A man in Kuwait has been sentenced to 10 years in prison for making insulting comments about Islam on Twitter, a decision which some observers say reflects the growing influence of religious conservatism in the Middle Eastern nation.
"We plan to challenge the ruling against my client Hamad al-Naqi in the appeals court and we are very optimistic that the higher court will cancel the sentence," the man's lawyer, Khaled al-Shatti, told AFP.
The judge, Hisham Abdullah, delivered a written verdict and found 26-year old al-Naqi guilty of making Twitter comments between Feb. 5 and March 27 that mocked Islam, the Prophet Muhammad and his wife and companions, as well as insulted the leaders of Saudi Arabia and Bahrain.
The exact Twitter comments that al-Naqi allegedly made were not reported, but the plaintiff, Dowaem al-Mowazry, argued that Naqi should be made an example of and his case serve as a warning for anyone who insults the Muslim faith.
The prosecutor claimed that it was likely the al-Naqi's tweets would "stoke sedition within the community and mobilize segments alongside sectarian lines," Gulf News reported.
In his defense, al-Naqi said that he never wrote the Twitter messages, and that his account was hacked.
Earlier this month, the Kuwait parliament approved a law that stipulates capital punishment for Muslims in the country who mock God, the Quran, any of Islam's prophets and the wives of the faith's founder.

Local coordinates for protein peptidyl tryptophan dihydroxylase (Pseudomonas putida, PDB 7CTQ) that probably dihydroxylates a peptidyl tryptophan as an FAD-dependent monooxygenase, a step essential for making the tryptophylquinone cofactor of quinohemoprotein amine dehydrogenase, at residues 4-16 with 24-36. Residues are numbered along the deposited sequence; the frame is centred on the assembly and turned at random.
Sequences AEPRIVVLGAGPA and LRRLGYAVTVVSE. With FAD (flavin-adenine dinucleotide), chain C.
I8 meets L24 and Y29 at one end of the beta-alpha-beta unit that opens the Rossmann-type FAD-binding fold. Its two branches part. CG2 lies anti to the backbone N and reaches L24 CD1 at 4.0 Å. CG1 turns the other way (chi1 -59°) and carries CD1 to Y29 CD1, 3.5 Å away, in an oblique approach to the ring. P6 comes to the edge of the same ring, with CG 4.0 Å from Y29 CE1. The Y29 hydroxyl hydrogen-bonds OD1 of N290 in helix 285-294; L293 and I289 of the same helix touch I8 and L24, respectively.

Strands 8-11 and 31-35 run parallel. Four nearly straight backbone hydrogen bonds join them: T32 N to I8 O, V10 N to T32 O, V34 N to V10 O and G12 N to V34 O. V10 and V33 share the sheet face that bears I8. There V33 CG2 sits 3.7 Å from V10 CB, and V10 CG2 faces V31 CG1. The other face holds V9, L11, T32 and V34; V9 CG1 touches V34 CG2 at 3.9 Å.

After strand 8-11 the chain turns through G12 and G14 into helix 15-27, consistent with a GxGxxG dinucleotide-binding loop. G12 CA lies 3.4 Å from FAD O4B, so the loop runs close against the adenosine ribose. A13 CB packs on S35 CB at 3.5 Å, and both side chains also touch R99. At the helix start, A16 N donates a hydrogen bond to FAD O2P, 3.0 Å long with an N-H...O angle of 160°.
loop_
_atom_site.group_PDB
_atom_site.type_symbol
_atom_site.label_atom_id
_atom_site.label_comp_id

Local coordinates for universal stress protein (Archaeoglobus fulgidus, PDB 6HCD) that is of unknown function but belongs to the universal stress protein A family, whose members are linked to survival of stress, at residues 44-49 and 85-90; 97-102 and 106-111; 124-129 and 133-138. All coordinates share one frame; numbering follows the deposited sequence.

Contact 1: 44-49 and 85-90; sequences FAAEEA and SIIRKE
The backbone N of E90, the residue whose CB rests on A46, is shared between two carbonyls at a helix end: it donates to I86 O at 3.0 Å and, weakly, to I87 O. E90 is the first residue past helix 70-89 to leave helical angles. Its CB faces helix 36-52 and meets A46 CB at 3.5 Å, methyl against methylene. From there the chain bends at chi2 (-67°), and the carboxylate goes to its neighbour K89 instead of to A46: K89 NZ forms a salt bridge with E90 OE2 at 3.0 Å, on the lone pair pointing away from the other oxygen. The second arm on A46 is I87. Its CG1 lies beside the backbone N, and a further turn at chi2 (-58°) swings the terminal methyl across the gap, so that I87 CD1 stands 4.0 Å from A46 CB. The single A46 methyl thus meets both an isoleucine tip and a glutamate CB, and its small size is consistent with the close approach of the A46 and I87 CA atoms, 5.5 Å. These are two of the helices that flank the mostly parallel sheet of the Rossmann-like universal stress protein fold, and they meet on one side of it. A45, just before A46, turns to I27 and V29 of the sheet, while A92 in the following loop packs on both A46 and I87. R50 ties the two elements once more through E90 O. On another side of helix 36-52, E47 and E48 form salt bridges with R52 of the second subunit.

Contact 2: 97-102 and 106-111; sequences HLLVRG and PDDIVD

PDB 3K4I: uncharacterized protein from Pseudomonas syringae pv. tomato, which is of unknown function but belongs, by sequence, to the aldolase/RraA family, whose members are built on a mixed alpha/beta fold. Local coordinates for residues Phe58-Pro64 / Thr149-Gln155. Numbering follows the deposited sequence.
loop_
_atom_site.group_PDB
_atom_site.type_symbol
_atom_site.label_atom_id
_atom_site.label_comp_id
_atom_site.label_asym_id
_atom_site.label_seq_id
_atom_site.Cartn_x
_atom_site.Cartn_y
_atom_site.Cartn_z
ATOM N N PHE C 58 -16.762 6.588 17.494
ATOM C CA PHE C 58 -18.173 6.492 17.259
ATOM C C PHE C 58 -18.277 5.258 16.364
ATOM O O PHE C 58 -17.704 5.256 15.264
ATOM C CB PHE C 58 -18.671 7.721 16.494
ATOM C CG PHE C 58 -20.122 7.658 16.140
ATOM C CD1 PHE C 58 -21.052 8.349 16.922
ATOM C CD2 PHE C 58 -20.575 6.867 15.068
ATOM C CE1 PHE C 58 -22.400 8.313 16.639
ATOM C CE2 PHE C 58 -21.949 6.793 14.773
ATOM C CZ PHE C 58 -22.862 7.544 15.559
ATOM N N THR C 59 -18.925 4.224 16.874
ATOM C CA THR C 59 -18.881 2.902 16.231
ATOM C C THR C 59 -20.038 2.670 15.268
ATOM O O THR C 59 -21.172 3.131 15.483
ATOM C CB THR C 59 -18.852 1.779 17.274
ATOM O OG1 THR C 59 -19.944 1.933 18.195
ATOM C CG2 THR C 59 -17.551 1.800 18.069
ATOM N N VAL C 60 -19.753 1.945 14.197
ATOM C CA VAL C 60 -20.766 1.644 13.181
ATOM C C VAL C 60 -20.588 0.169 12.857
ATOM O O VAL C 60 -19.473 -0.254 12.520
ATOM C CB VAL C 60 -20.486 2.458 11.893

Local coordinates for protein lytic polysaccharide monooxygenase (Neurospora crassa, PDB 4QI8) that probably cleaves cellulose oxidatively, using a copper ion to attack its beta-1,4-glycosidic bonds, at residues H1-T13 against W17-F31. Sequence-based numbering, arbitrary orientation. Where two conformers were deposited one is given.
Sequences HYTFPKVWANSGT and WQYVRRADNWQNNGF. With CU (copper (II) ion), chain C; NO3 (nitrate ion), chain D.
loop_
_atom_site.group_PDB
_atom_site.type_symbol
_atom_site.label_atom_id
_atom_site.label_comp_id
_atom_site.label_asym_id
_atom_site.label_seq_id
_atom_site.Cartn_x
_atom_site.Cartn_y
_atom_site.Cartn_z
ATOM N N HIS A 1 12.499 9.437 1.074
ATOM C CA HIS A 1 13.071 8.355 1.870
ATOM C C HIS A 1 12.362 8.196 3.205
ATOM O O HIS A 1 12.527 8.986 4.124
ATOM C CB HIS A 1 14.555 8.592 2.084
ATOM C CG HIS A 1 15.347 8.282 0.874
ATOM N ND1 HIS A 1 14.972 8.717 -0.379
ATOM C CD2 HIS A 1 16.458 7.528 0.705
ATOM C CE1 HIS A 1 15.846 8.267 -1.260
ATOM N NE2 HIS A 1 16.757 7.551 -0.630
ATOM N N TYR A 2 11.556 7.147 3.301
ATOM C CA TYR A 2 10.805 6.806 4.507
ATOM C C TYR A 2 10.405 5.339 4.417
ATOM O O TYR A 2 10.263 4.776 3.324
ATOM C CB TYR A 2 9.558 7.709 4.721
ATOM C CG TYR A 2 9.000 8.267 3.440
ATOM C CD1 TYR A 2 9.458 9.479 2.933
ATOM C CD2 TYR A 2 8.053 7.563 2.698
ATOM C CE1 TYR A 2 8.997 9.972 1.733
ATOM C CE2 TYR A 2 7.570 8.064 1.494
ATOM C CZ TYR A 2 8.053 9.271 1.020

"We do not want to execute people with opinions or thought because Islam respects these people. ... But we need this legislation because incidents of cursing God have increased. We need to deter them," explained Arab Parliament President Ali al-Deqbasi, who was among the 40 lawmakers who approved the measure.
Kuwait's constitution calls for "absolute freedom" of religion and religion practice, as long as it does not conflict with public policy or morals. Islam is the official state religion, and Sharia, or Islamic law, is the main source of legislation, which prohibits Muslims from blaspheming their religion.
Paul Marshall, a Senior Fellow of the Hudson Institute's Center for Religious Freedom, shared in a phone interview with The Christian Post that this recent case is a sign that religious conservatives are on the rise in Kuwait.
"Kuwait has not had many cases like this in the past, and it's a bad sign," Marshall suggested.
"The situation in Kuwait does appear to be getting worse. The Islamist parties are getting more powerful and they are calling for increased restrictions to protect Islam. In fact, a couple of months ago, the Grand Mufti of Saudi Arabia (the most senior and most influential Sunni Muslim religious and legal authority) who visited there said that every church in Kuwait needs to be closed," he continued.
"That itself is a bad sign. And then you have parliamentarians who have been pushing to strengthen blasphemy laws."
On the question of why Islamists have been on the rise in Kuwait, Marshall suggested that it is because the Kuwaiti parliament has been taking power from the royal family.
"Kuwait has a ruling family. The parliament does not have much power. The family makes the most decisions. The parliament, however, has been gaining more power, and Islamist parties have been gaining an increasing number of seats, and their views are having some effect," he explained.
In a related story, Fazil Say, an international composer and pianist from Turkey, another predominantly Islamic country, was told by government authorities that he faces up to 18 months of jail time for re-posting Twitter comments deemed to be "publicly insulting religious values that are adopted by a part of the nation." The messages that he re-tweeted compared the Islamic vision of heaven as rivers of wine and virgins to a tavern and a brothel.